In the 1980s, perhaps no player impacted the Super Bowl odds as much as Walter Payton of the Chicago Bears. Walter Payton was given the nickname “Sweetness” and it’s hard to imagine a better fit for a player’s nickname.
Not only was Payton almost impossible to tackle on the field, but he was also known for being a great person. The “Sweetness” nickname just spoke to his entire presence as it was how he was from the day he stepped into the NFL until the day that he died.
Payton helped lead the Chicago Bears to the Super Bowl, and the 1985 Bears are considered one of the best NFL teams of all time. That team should have won more than one title, but you certainly can’t blame Payton for a few disappointing playoff exits.
The stats and facts surrounding the career of Walter Payton will always be impressive, and only a handful of runners have ever had a better career.
Walter Payton was a well-known running back in high school, but he wasn’t good enough to receive an offer from big schools. Instead, Payton decided to enroll at Jackson State University, and he there became a star.
The college football stats for Payton at JSU were tremendous, as he racked up 598 carries for 3,600 rushing yards in his four years. Payton averaged 6.0 yards per carrying, and it wasn’t long before NFL teams started to take note.
“Sweetness” scored 63 rushing touchdowns at Jackson State and was named to the All-American team during his senior season. He was also named the Black College Player of the Year as both a Junior and a Senior.
The biggest game of Payton’s career came on September 23, 1972, as he scored seven touchdowns and two two-point conversions. There were questions about how Payton would perform against better opponents, but that fear quickly faded after he entered the league.
Ridiculous NFL Numbers
When the Chicago Bears drafted Walter Payton, he joined a franchise that was used to losing. There wasn’t much talent on the Bears roster, and Payton was expected to carry the load nearly every single game.
Payton could accomplish that on most Sundays, but it also took a significant toll on his body. Even though Payton was taking a beating most weeks, he still managed to play all 16 games in eight of his professional seasons.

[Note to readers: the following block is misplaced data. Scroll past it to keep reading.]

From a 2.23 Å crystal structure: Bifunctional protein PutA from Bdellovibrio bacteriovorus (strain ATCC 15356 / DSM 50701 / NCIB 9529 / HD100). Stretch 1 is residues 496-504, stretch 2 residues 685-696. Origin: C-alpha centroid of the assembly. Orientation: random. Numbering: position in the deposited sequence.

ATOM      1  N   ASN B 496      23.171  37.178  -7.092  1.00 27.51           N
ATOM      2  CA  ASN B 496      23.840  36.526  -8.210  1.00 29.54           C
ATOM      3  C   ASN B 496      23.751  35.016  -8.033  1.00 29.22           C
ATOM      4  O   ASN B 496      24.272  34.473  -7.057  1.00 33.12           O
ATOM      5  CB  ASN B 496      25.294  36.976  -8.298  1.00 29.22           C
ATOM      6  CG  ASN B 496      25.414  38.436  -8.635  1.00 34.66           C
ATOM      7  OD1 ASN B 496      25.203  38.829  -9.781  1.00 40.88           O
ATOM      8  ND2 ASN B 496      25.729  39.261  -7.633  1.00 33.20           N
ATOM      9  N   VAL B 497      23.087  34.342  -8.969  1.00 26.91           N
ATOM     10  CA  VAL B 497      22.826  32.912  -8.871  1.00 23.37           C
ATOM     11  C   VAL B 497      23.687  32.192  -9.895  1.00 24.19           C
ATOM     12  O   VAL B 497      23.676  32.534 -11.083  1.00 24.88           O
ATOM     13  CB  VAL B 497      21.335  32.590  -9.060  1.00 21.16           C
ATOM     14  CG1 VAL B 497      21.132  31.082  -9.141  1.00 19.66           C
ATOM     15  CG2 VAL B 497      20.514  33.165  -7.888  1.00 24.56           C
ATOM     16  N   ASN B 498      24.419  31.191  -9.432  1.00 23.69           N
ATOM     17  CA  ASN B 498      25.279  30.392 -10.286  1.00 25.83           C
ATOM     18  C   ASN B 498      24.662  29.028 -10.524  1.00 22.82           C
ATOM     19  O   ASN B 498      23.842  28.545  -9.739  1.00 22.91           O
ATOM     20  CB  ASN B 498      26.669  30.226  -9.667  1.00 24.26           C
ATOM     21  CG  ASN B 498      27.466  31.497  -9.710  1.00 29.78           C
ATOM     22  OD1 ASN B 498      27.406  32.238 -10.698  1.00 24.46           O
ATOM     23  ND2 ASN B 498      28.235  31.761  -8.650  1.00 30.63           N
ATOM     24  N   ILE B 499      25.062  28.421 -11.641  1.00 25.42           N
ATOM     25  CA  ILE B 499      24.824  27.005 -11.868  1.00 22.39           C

Payton ended his NFL career with 3,838 rushing attempts and 16,726 yards, which at the time was a record. There are also several NFL records that still stand when looking at the accomplishments for Payton, including:
- Consecutive regular season starts for a running back (170)
- Most games with at least 100-yards from scrimmage (108)
- Touchdown passes by a non-quarterback (8)
- Consecutive seasons leading the league in rushing attempts (4)
Payton did it all for the Bears and was even forced to start some games at the quarterback position. He is easily the best player in the history of the Chicago Bears and is also one of the best players in NFL history.
A Tragic Ending
Walter Payton retired at the end of the 1987 season, and it ended any chance that the Bears had to win another Super Bowl. Payton largely kept out of the national spotlight following his retirement, but he remained an important figure in Chicago.
That all started to change in 1998 and 1999 as people began to notice that one of the best running backs of all time was sick with an illness. Rumors started to circulate, and it was Payton himself that announced to the world that he had rare liver disease in a press conference in February 1999.
Payton did his best to fight the disease, but it was a battle that ended pretty quickly. He lost his battle on November 1, 1999, a day that is still remembered by Bears fans to this day.
Payton was selected to the Pro Football Hall of Fame in 1993 in one of the easiest decisions of all time.